Case of India: adoption of plastic films to boost output

Agriculture is pivotal to the Indian economy and is a leading contributor to its GDP. Nearly 60% of the country’s rural households depend on agriculture as their livelihood, according to the India Brand Equity Foundation (IBEF). Plasticulture is adopted as an effective way to boost farm output, and therefore help increase farmers earnings.

India’s Home Minister Rajnath Singh, speaking during an agricultural summit in Haryana late last year, said that farmers could expect a double income by 2022. This can be attributed to the adoption of plasticulture to facilitate water handling and other farming logistics, such as storage, conservation and transportation.

Meanwhile, high production costs are also affecting yields. The world’s leading producer and consumer of spices, India’s chili farmers are turning to plasticulture’s economic value to save water and on pesticide costs, and thus enabling them to triple their profits.

The farmers, when employing plasticulture in drip irrigation, mulching, or greenhouses, for example, are able to reduce electricity; use of water by 40%; and fertilisers by as much as 40%. Plastic films also help ward off insects, as well as protect fruit crops from extreme weather conditions.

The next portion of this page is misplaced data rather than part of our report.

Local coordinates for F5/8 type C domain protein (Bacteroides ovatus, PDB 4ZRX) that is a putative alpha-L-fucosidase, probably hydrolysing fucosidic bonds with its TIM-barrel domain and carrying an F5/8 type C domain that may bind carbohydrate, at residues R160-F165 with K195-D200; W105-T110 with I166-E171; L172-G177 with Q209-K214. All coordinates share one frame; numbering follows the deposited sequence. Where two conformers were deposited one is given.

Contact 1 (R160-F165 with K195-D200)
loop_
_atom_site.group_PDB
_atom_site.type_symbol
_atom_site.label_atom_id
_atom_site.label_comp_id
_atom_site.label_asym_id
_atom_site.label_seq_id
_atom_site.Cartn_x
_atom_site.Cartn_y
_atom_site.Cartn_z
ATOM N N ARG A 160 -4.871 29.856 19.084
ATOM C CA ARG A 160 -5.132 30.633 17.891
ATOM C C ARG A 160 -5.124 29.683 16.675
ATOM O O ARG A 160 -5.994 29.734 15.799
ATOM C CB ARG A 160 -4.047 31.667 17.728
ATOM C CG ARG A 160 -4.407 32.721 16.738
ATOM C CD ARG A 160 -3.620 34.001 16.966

Reliance Industries Limited (RIL), the Mumbai-headquartered conglomerate engaged in energy, petrochemicals, textiles, natural resources, retail, and telecommunications is also a proponent of Vadodarabased Plasticulture Development Centre (PDC).


RIL says that PDC has “played a key role in ushering a Second Green Revolution for farmers in the country”. PDC promotes plasticulture to improve yield in agriculture and water management. With the support of Reliance Foundation Information Services (RFIS), PDC creates awareness and trains farmers in plasticulture applications, such as drip irrigation, sprinkler irrigation, mulching, greenhouses, nursery bags and plant protection nets, for increased productivity and value addition.